Performance Evaluation Pt 2
Performance Evaluation: Tenure — Ain’t it Awful! Part 2 of a 3 part Newsletter Series
By Mary Jo McGrath, Attorney at Law
In our last newsletter, we exposed the scandal of inflated evaluations that fail to address problem performance. This week, we explain what administrators’ supervisory rights and responsibilities are under the law and why it is vitally important to know that information. Then, we sketch out the process of supervisory continuous feedback that is distinct from evaluation or progressive discipline; a process that builds a positive working environment and culture, while making a profound difference in the quality of teacher and administrator performance.
In many districts, teachers express the opinion that administrators are not qualified to critique their performance. Because of this perceived failure of school administrators to provide effective supervisory instruction, their teachers are looking elsewhere to receive quality input on their performance.
To fill the gap, unions are negotiating a broadened scope of collective bargaining and adding peer evaluation methods into their contracts. If peer evaluation is permitted for veteran teachers, this will actually provide unions with supervisory instruction of teachers and dilute the influence of the administrator.
Scope of Supervisory Authority
Currently, administrators have a broad power base from which to make a difference in the performance of their employees. The narrow scope of the union’s influence on supervision and the quality of performance is shown in the “Circle of Authority” on the right. This narrow scope is limited to wages, benefits, hours, and representation in disciplinary processes. Regarding performance, only the procedure for employee evaluation falls within the union’s purview.
The union has no authority to say anything about supervision, unless you give it to them by broadening the scope of bargaining. Again, their areas are discipline and the procedure around evaluation. Supervision is yours – all yours. But the problem is that most administrators think that feedback within the supervisory process is the same as discipline. It absolutely is not. You need to develop the will and skill to make use of your power base and optimize your work with employees through the supervisory process
Implement Continuous Feedback
Begin by learning to give meaningful, supervisory feedback to all your employees on a continuous basis through opening a constructive, non-threatening dialog with each of them. Such communication takes the form of a well-thought-out conversation that is structured in a way that builds trust, respect and mutual understanding, and that leads to the growth of both parties. The conversation needs to clearly communicate the facts of the situation being discussed, what the positive or negative impact of the situation is, and most importantly, the context in which the situation exists. The discussion will end with some type of action for growth, which could be as simple as asking for an update on the situation by a specific date.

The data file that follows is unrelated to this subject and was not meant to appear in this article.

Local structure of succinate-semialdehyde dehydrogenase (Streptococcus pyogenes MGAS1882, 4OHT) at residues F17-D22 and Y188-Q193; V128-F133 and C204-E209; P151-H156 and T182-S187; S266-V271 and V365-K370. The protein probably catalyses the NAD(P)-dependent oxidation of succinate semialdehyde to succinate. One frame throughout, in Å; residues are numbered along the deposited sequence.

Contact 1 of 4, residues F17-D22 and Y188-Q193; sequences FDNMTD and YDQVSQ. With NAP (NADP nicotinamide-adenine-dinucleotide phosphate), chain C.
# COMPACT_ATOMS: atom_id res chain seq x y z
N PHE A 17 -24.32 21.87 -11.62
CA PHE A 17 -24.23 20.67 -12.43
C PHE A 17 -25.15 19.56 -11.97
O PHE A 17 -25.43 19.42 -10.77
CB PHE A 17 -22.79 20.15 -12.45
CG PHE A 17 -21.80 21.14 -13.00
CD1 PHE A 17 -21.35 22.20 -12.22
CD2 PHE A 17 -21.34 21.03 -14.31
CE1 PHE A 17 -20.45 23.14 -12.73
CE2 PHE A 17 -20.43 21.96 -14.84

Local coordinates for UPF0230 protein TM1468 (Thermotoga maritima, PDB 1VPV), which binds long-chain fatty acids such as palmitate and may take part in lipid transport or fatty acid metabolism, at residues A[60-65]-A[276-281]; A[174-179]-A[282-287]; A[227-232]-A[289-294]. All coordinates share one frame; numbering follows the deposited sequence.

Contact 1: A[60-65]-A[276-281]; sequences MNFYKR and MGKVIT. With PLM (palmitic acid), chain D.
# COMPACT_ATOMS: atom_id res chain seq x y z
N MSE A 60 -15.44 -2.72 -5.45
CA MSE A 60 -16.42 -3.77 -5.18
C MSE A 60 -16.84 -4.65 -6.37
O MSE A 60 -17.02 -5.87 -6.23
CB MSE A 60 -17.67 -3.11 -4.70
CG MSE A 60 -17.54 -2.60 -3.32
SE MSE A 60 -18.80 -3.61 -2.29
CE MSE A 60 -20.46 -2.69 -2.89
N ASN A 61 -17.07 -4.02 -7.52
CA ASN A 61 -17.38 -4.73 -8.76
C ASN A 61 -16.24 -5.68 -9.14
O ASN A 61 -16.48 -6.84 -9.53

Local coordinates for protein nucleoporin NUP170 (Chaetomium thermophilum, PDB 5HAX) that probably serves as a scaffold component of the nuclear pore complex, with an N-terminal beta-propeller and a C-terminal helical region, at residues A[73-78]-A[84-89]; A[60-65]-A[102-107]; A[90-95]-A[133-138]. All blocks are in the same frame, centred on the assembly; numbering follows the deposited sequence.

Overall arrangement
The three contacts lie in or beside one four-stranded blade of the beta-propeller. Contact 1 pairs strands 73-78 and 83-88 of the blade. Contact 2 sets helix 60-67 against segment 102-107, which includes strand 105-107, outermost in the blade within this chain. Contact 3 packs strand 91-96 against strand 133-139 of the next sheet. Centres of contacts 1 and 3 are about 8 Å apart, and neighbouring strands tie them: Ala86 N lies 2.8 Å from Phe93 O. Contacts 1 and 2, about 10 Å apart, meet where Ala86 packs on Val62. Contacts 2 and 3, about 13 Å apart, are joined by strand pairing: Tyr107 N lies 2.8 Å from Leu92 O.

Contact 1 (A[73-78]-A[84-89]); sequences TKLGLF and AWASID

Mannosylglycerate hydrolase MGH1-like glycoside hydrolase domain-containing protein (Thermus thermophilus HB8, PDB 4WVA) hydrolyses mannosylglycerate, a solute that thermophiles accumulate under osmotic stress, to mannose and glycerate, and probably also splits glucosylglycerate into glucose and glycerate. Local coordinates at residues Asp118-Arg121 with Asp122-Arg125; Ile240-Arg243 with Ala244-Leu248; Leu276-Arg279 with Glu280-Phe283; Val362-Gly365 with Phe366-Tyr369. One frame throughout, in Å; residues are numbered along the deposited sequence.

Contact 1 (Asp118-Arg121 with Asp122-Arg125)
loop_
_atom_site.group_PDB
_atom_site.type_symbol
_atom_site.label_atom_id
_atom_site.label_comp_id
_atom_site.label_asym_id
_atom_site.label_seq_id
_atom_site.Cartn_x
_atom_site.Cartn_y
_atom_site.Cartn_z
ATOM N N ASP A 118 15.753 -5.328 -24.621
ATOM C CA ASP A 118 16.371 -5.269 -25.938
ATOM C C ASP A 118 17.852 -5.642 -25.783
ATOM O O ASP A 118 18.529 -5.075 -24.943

Learning how to structure these conversations for growth is at the heart of the McGrath SUCCEED with Communication, Supervision, Evaluation and Leadership training. The SUCCEED continuous feedback model takes the fear and trepidation out of the supervisory process, goal setting, and performance review discussion. It is a non-confrontational, non-hostile method of sharing information that produces employee accountability through agreed upon actions.
It is far too easy to blame the lack of effective communication between teachers and administrators on the union. Such finger pointing at the protections of tenure as the “reason” that evaluations aren’t honest and that constructive communication is often absent is a cop out. The right and the RESPONSIBILITY to effectively communicate and develop teachers reside with the school administrators. They need to use this supervisory power soon or lose it to an increased scope of collective bargaining that will render the school administrator irrelevant to the quality of teacher performance and student achievement.
In Part 3 of this series, we’ll explain how supervisory records of growth and enhancement vary from documentation necessary for discipline and/or dismissal.
Effective Evaluations – An Oxymoron? The Mischief is in the Myth